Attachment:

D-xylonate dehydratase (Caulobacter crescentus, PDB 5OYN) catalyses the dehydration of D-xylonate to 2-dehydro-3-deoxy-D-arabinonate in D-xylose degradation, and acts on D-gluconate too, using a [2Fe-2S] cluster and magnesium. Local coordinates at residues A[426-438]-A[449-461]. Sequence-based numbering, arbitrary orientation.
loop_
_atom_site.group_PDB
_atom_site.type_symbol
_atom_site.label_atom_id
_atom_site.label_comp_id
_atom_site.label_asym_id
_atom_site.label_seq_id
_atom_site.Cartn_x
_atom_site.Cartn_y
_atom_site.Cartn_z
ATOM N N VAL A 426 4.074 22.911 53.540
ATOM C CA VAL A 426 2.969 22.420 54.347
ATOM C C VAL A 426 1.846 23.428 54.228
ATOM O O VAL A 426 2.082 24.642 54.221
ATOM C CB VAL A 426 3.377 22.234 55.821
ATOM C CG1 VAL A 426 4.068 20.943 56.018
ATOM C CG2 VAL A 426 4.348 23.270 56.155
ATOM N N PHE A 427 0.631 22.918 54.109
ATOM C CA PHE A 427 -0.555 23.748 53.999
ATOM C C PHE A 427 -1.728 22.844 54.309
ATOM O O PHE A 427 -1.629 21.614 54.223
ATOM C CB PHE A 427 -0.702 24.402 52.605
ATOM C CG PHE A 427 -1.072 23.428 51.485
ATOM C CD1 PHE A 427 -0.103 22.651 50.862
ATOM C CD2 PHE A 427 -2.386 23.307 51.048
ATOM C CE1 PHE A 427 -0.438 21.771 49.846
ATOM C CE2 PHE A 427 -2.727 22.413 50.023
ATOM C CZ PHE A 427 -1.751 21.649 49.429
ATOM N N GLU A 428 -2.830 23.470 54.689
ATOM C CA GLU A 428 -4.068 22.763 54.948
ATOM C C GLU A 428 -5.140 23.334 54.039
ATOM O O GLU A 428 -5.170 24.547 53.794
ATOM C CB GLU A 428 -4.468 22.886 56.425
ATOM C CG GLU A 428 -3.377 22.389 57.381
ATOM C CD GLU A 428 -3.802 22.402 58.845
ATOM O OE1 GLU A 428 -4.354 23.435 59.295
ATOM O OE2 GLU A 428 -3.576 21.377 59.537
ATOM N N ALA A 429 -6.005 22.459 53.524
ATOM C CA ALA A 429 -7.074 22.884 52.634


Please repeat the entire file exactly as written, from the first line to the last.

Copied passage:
D-xylonate dehydratase (Caulobacter crescentus, PDB 5OYN) catalyses the dehydration of D-xylonate to 2-dehydro-3-deoxy-D-arabinonate in D-xylose degradation, and acts on D-gluconate too, using a [2Fe-2S] cluster and magnesium. Local coordinates at residues A[426-438]-A[449-461]. Sequence-based numbering, arbitrary orientation.
loop_
_atom_site.group_PDB
_atom_site.type_symbol
_atom_site.label_atom_id
_atom_site.label_comp_id
_atom_site.label_asym_id
_atom_site.label_seq_id
_atom_site.Cartn_x
_atom_site.Cartn_y
_atom_site.Cartn_z
ATOM N N VAL A 426 4.074 22.911 53.540
ATOM C CA VAL A 426 2.969 22.420 54.347
ATOM C C VAL A 426 1.846 23.428 54.228
ATOM O O VAL A 426 2.082 24.642 54.221
ATOM C CB VAL A 426 3.377 22.234 55.821
ATOM C CG1 VAL A 426 4.068 20.943 56.018
ATOM C CG2 VAL A 426 4.348 23.270 56.155
ATOM N N PHE A 427 0.631 22.918 54.109
ATOM C CA PHE A 427 -0.555 23.748 53.999
ATOM C C PHE A 427 -1.728 22.844 54.309
ATOM O O PHE A 427 -1.629 21.614 54.223
ATOM C CB PHE A 427 -0.702 24.402 52.605
ATOM C CG PHE A 427 -1.072 23.428 51.485
ATOM C CD1 PHE A 427 -0.103 22.651 50.862
ATOM C CD2 PHE A 427 -2.386 23.307 51.048
ATOM C CE1 PHE A 427 -0.438 21.771 49.846
ATOM C CE2 PHE A 427 -2.727 22.413 50.023
ATOM C CZ PHE A 427 -1.751 21.649 49.429
ATOM N N GLU A 428 -2.830 23.470 54.689
ATOM C CA GLU A 428 -4.068 22.763 54.948
ATOM C C GLU A 428 -5.140 23.334 54.039
ATOM O O GLU A 428 -5.170 24.547 53.794
ATOM C CB GLU A 428 -4.468 22.886 56.425
ATOM C CG GLU A 428 -3.377 22.389 57.381
ATOM C CD GLU A 428 -3.802 22.402 58.845
ATOM O OE1 GLU A 428 -4.354 23.435 59.295
ATOM O OE2 GLU A 428 -3.576 21.377 59.537
ATOM N N ALA A 429 -6.005 22.459 53.524
ATOM C CA ALA A 429 -7.074 22.884 52.634